One night, shortly after that setback, Lauren Spiglanin decided to take matters into her own hands. After an online search, she sent an email to the Armenian minister of justice. In it, she told the minister that every day since they adopted Arianna she had thought of Erik, and that every single day it weighed on her.
“Basically, I just poured my heart out,” she said. “I guess (the minister) was really touched by my email and the photos I sent of Ari.”
Within hours of that email, the minister gave a special approval for the Spiglanins to adopt Erik, and they were back on track.
In what turned out to be a three-year process, they filed one piece of paperwork after another, conferred with attorneys in the U.S. and across the Atlantic and, finally, after a court hearing in Armenia, received approval to bring Erik back to California with them.
After obtaining Erik’s visa from the embassy in Armenia, the Spiglanins arrived back home Feb. 9, nearly three weeks after they’d left for Armenia.
A FULL FAMILY NOW
During the roughly eight years between bringing Arianna home and adopting Erik, Tom Spiglanin said, it felt like something was missing in their family.
“It was like there was something incomplete about us. We weren’t full,” he said.
Now, Lauren is working to open a memory care facility for patients with dementia and Alzheimer’s disease in Torrance while Erik attends Palos Verdes High. He has a knack for photography and likes his history class. And the Spiglanins said they’ve been contacted by multiple teachers praising Erik.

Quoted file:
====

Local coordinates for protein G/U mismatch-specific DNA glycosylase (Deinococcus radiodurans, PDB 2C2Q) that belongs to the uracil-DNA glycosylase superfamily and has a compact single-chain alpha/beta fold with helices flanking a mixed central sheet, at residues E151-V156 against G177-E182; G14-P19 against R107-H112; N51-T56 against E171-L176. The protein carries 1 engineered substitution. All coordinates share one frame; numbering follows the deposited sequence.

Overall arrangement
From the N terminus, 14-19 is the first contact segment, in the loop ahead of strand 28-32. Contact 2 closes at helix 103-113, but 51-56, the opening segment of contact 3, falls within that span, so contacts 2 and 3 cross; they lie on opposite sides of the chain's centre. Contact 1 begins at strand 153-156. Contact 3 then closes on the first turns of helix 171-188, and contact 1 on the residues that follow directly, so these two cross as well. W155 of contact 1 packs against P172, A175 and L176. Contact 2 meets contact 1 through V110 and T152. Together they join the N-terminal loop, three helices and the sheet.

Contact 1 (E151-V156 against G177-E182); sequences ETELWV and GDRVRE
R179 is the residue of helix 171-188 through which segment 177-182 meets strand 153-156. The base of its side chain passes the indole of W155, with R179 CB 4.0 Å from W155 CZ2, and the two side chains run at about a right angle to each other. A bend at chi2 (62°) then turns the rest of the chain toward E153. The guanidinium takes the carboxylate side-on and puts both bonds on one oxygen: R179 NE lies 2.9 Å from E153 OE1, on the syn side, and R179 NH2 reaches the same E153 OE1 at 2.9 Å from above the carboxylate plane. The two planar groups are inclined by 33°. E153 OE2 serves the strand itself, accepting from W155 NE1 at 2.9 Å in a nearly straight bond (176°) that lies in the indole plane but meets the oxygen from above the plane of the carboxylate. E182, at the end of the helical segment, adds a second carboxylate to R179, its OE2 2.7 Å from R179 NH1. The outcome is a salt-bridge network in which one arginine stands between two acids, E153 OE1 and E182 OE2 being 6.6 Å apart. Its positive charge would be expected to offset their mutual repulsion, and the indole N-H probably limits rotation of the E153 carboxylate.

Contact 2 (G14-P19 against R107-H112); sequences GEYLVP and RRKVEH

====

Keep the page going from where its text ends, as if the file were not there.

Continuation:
The only bumps they’ve experienced so far have stemmed from a language barrier. But, with Tom’s limited grasp of Armenian and Lauren’s Armenian family, they eventually find ways to work around that, they said.
They’re looking forward to the future when Erik becomes more acclimated, and the communication barriers become easier to overcome, Tom Spiglanin said.
They’re planning a trip to Hawaii sometime in the future — Lauren is pushing for April, but Tom says that’s not likely.
“There’s an intensity that you’re operating at to get everything done, and this adoption is just a part of what we do,” he said. “So I’m looking forward to relaxing.”
YEREVAN — Thousands of children in Armenia are needlessly separated from their parents and placed in institutions due to disability or poverty, Human Rights Watch said in a report released late in February. The government should urgently provide community-based services and quality, inclusive education so that all children, including children with disabilities, can grow up in a family, the group stressed.
The 102-page report, “‘When Will I Get to Go Home?’ Abuses and Discrimination against Children in Institutions and Lack of Access to Quality Inclusive Education in Armenia,” documents how thousands of children in Armenia live in orphanages, residential special schools for children with disabilities, and other institutions. They often live there for years, separated from their families. More than 90 percent of children in residential institutions in Armenia have at least one living parent. Human Rights Watch also found that the Armenian government is not doing enough to ensure quality, inclusive education for all children. Inclusive education involves children with disabilities studying in their community schools with reasonable support for academic and other achievement.